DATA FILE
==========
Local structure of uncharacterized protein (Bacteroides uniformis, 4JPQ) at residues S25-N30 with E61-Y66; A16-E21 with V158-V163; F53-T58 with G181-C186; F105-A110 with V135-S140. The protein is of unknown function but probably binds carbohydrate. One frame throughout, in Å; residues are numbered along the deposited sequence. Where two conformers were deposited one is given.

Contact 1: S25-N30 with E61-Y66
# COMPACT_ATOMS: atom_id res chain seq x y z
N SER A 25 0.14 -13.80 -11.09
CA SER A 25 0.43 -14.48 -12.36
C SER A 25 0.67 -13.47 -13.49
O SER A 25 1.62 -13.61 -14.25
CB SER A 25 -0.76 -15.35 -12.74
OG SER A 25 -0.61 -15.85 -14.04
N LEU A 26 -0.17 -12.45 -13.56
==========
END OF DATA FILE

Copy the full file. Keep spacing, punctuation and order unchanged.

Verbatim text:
Local structure of uncharacterized protein (Bacteroides uniformis, 4JPQ) at residues S25-N30 with E61-Y66; A16-E21 with V158-V163; F53-T58 with G181-C186; F105-A110 with V135-S140. The protein is of unknown function but probably binds carbohydrate. One frame throughout, in Å; residues are numbered along the deposited sequence. Where two conformers were deposited one is given.

Contact 1: S25-N30 with E61-Y66
# COMPACT_ATOMS: atom_id res chain seq x y z
N SER A 25 0.14 -13.80 -11.09
CA SER A 25 0.43 -14.48 -12.36
C SER A 25 0.67 -13.47 -13.49
O SER A 25 1.62 -13.61 -14.25
CB SER A 25 -0.76 -15.35 -12.74
OG SER A 25 -0.61 -15.85 -14.04
N LEU A 26 -0.17 -12.45 -13.56